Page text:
Black Orlando artist Felichia Chivaughn is not OK

Felichia Chivaughn
Felichia Chivaughn Photo courtesy of the artist

Felichia Chivaughn is "not OK," and after this week of woe from Wisconsin to Wakanda, who could possibly blame her? Amid multiple tragedies, the Orlando-based performer/director/author remains focused on the ongoing anti-racist mission of the Central Florida Entertainment Advocacy Forum she co-founded with Meka King (see Live Active Cultures, July 22). So I'm grateful she participated in turning this platform over to local Black artist-activists by sharing this update on CFEAF's endeavors, as well as some insights from an arts career that's ranged from childhood church plays and Theatre UCF to Sanford's Theater West End. — Seth Kubersky

Felichia Chivaughn:

From a young age, I just knew that I wanted to tell stories. I wanted to connect with people through this gift that I knew that I had at a very young age. Being raised by a Caribbean parent, you come to this country and you become a doctor or nurse, or a teacher or lawyer or something professional; the goal is to have your own office, get a great job, provide for your family. But I definitely felt called in this area. It started off with writing at a very young age, and growing up in the church you get to experiment with church plays and little recitals. Learning these things and telling these stories, I just knew that that's what God wanted me to do.

The CFEA Forum was more than we imagined, and the response from the community – the engagement, involvement – was just really so encouraging, to see everyone come together.

Black people don't get to choose between Black Lives Matter and the coronavirus pandemic. We have to 1) survive, and 2) choose how to craft the world that we're going to live in moving forward.

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One thing that we were able to do that we hadn't seen was give people a platform to tell their stories. Inequities, racism, microaggressions: Those things are just textbook until someone that you love or know speaks up and reveals the truth about what happened to them. And then it becomes real to some people. Unfortunately, it takes that.

We've been taking time to organize how we're going to move forward. Because it was not just a forum; it was literally "not just a moment," like we say, "it was a movement," and it takes continual focus and attention on action to move forward and to progress.

If we build a community that will continue to rally behind these causes, that's the only way we'll have accountability. Because even though there was so much support, there were some people who weren't there, and there are some people who to this day haven't acknowledged or aren't doing the things that we as a community are demanding.

Thankfully, a lot of people have reached out wanting to connect, wanting to volunteer and [saying] "What can I do?" Different organizations, different theaters really just opening their doors to us, so that's been very encouraging ... We want to make sure that each aspect of the industry is represented, from film to television to production companies to theater.

We understand that so much is happening right now, and a lot of people were focused on keeping the doors open and handling the other global crisis that we're going through. By just connecting with us via Facebook or emailing [email protected], we can make sure that they have the information they need, whether it's to take the pledge, or to begin to have those conversations.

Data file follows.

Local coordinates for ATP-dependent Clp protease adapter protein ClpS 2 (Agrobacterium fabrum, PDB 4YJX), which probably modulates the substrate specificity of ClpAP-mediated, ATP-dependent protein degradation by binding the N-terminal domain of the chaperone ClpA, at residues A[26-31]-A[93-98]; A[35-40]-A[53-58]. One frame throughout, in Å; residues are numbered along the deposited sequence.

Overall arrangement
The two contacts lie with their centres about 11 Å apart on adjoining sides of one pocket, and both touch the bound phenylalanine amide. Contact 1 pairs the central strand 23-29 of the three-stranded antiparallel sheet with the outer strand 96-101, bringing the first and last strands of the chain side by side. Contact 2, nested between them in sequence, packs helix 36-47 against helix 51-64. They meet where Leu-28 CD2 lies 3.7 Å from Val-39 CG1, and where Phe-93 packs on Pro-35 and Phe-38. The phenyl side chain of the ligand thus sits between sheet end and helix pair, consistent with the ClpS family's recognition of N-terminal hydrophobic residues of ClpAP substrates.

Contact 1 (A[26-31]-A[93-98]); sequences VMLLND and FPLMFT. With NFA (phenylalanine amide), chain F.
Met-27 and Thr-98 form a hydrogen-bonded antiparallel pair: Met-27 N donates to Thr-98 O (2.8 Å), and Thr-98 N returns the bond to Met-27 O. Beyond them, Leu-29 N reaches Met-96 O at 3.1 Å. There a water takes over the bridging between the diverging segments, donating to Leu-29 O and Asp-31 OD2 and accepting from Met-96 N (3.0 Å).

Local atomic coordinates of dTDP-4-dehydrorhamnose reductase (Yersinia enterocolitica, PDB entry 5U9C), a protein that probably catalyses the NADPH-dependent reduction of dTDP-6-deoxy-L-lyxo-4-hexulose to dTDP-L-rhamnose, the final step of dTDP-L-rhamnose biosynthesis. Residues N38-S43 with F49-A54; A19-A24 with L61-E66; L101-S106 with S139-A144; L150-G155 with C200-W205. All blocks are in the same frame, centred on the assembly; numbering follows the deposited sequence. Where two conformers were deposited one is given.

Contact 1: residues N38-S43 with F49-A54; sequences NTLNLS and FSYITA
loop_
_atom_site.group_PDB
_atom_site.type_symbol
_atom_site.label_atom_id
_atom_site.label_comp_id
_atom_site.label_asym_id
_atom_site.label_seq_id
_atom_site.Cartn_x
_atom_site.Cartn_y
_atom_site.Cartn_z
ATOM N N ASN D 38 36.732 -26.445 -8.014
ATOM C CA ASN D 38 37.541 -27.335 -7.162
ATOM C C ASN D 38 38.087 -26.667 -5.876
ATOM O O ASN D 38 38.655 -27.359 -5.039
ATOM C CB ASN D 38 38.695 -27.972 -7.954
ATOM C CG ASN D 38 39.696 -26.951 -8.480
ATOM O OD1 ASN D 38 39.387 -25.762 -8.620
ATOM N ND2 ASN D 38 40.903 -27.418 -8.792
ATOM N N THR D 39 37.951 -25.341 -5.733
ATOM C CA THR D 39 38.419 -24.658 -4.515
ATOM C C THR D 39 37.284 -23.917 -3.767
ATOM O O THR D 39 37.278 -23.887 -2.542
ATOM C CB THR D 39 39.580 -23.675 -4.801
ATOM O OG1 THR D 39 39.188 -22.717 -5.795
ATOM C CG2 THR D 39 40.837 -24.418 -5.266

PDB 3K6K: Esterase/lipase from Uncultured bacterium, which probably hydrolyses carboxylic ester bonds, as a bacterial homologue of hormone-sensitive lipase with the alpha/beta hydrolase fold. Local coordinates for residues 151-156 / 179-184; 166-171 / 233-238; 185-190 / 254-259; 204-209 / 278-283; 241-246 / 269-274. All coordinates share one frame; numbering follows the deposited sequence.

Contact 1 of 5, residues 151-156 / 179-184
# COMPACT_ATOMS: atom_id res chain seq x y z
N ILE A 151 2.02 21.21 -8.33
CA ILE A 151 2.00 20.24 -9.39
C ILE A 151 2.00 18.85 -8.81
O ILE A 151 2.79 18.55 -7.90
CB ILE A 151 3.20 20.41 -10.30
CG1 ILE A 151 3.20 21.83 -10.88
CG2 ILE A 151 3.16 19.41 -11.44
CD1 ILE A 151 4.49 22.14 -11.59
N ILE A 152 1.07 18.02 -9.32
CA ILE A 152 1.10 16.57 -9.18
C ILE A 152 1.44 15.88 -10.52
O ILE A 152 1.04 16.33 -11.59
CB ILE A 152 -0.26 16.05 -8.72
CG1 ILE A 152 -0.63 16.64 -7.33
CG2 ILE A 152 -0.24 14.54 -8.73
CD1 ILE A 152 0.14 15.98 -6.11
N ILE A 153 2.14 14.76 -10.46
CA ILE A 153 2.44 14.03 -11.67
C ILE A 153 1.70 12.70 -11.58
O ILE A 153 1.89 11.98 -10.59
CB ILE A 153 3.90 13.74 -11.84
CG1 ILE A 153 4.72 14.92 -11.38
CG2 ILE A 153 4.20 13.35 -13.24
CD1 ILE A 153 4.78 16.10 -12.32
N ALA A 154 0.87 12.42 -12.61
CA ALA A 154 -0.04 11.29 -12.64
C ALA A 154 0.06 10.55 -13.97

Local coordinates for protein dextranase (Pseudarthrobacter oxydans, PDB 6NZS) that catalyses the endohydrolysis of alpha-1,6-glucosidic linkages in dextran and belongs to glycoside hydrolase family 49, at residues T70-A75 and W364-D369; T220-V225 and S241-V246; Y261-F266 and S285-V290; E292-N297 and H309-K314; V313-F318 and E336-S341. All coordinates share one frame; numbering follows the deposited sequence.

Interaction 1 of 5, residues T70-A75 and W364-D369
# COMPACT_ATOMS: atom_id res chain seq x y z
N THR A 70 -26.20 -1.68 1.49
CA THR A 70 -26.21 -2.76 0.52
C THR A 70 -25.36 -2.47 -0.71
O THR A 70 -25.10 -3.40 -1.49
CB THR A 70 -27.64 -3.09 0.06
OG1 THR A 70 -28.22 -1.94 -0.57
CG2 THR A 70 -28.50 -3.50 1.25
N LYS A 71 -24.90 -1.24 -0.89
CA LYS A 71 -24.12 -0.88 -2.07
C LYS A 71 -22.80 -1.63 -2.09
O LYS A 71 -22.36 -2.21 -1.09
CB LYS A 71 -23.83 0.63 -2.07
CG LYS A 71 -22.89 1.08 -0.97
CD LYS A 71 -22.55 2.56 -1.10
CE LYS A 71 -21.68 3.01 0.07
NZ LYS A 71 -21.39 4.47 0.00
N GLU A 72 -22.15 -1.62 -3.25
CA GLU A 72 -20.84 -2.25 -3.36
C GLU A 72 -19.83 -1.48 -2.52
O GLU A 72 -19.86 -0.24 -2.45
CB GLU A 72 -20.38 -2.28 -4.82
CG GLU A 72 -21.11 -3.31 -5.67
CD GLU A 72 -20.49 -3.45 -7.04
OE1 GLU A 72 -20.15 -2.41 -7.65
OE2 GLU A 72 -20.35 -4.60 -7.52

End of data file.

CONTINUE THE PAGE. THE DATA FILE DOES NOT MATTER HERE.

It boils down to privilege, because for a Black person in the industry, we are going through both [Black Lives Matter and the coronavirus pandemic], so we don't get to choose. There are people in the industry who have had COVID or have lost family members due to it, and are still dealing with the social and racial injustices in their own neighborhood, in their own backyard. So, Black people don't get to choose; it's not split focus. It's a special time that we're in right now, and I say "special" very optimistically. We have to 1) survive, and 2) choose how to craft the world that we're going to live in moving forward.

It's going to be a continual fight, it's not going to go away, so I encourage people to be gracious with themselves, not to try to overwhelmingly take everything on. But I think at one point, we have to accept that this is the world that we're living in, and we get to choose how we show up in the world. We get to anchor ourselves in our beliefs, and find ways to become and represent, and do the things that we value and we believe in.

I go between the idea of self-preservation and fighting for radical justice. My heart is just to encourage everyone that we can see change, it can happen, whether that's creating a whole new system or continuing to work on the one that we already have.

I'm grateful for opportunities that I get to direct and write and share my gifts, but at the end of the day what I'm really looking at is offstage, what mark am I leaving in this world on this world? What change could come from that, and how can I make this better for someone else? Especially Black women – I want my work to reflect and to elevate the voices of Black women, because that's something that I know and that only I can bring into the world.

This story appears in the Sept. 2 Best of Orlando® 2020 print issue of Orlando Weekly. Stay on top of Central Florida news and views with our weekly newsletters.


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